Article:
Five reasons to eat fish in winter

Winter is a tough season for those of us in the United Kingdom. The days are short and it’s frequently so miserable outside that you have little choice but to linger indoors, however much you love being outside.

Surviving the season can be even harder for those who toil in offices or other workplaces where the interior and outside temperatures can vary hugely, their immune systems besieged at every turn by bugs and bacteria determined to suck every last drop of energy out of their human prey.

With daily life either a full-on struggle or simply a pain in the neck for several months of the year, it’s no wonder most of us turn to food that takes the edge off our discomfort.

The problem is that such fare rarely provides our bodies with the nutrition we need most at this time of year, hence the almost inevitable winter weight gain and increased susceptibility to flu, colds and low mood.

Enter, then, a superfood that won’t guarantee you make it through the dark months but will definitely give you a fighting chance of entering spring with a reasonably strong constitution and a feeling of greater wellbeing than if you had simply given in to your instincts and wolfed down plate after plate of stodge for months on end.

Fish is your friend at this time of year more than any other. Here are five reasons why.

1. Eating fish protects your heart

Heart disease is one of the biggest killers in the western world and winter puts extra pressure on your heart. Offset decreased activity levels and the associated dangers to cardiovascular health such as increased blood pressure – a leading cause of heart attack and stroke – and furring of the arteries by eating fish that’s rich in omega-3 fatty acids at least twice a week. Our top three recommendations are salmon, mackerel and scallops.   

2. Eating fish protects your mental health

In the past decade or two seasonal affective disorder – or SAD – has blossomed from a theory into a reality acknowledged by doctors and psychologists. Decreased hours of daylight allied to the weakness of the sun mean most of us suffer from a deficiency of vitamin D, a major contributing factor to the low mood experienced by many people in northern Europe in winter. While you can buy vitamin D in supplement form your body absorbs far greater amounts of vitamin D when the source is fish such as salmon, tuna and mackerel, all of which are also rich in omega-3 fatty acids which not only boost cardiovascular health (see above) but are also proven to enhance emotional health.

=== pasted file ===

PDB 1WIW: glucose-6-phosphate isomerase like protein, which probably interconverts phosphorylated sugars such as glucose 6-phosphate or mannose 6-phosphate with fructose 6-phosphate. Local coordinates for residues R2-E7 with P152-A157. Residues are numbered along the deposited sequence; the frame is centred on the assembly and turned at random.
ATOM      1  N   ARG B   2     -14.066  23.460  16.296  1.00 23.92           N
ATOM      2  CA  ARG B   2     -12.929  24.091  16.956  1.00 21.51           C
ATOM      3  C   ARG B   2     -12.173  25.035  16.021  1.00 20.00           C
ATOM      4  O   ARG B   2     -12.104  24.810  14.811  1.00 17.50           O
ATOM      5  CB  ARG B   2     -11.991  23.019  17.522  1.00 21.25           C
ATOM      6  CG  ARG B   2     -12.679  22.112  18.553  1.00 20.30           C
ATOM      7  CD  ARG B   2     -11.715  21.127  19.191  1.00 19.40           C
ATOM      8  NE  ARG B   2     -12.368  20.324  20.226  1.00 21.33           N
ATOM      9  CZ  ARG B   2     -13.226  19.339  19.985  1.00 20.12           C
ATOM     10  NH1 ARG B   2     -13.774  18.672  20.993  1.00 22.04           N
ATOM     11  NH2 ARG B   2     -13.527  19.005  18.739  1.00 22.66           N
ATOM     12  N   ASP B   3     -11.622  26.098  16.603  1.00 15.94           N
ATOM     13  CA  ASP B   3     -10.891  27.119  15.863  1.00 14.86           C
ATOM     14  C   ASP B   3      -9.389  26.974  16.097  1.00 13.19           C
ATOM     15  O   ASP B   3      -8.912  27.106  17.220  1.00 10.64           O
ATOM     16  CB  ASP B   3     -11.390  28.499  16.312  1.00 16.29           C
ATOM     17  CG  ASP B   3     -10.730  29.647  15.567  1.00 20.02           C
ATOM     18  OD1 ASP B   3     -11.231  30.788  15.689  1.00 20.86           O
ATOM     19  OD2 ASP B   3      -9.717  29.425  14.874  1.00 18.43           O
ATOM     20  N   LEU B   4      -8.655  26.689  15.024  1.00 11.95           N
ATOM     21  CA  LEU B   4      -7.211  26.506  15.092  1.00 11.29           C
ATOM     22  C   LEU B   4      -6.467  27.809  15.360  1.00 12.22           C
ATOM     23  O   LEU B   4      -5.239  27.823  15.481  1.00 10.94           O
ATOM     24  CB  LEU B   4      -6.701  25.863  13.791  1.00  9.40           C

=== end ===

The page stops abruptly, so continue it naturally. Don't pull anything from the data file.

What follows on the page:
3. Eating fish protects your lungs

There’s no doubt that the lungs are one of the most vulnerable parts of the body in winter, being prone to colds, flu and other respiratory infections. Omega-3 fatty acids help increase the airflow to the lungs, so upping your intake of fish such as salmon and mackerel will help you fight off the bugs that are all too familiar to those who either have young children or work in air-conditioned offices – or, worse still, tick both boxes.

4. Eating fish protects your skin

Cold weather plays havoc with your skin, whether directly or indirectly – for example, when you enter a warm supermarket or restaurant after walking through the streets on a cold night. Extremes of temperature are not conducive to healthy skin. That’s where smoked salmon can play a defensive role, as it’s rich in both omega-3 and omega-6 fatty acids, which are incorporated into the skin’s top layer to help build a barrier that prevents your skin drying out.

5. Eating fish helps fight symptoms of arthritis

Arthritis affects many people more in winter than in warmer months, and anyone who experiences joint or muscle pain on a regular basis knows how debilitating it can be. Our old ally omega-3 fatty acids help combat such conditions by lowering inflammation and reducing arthritis symptoms. The more salmon, mackerel, tuna and other omega-3-rich fish you eat, the stronger your defence against joint pain and inflammation. 

Of course, eating fish is also a terrific way of upping your intake of minerals such as iron, zinc, potassium, magnesium, calcium, niacin and selenium as well as vitamins A, B12 and D. And let’s not forget the high protein content of most fish.

Put simply, fish is your friend all year round, but especially so during winter. There’s no need to completely avoid your favourite comfort foods during the long, dark nights – who can resist a good stew or sticky toffee pudding? – but introducing more oily fish into your diet will help keep the worst effects of winter at bay.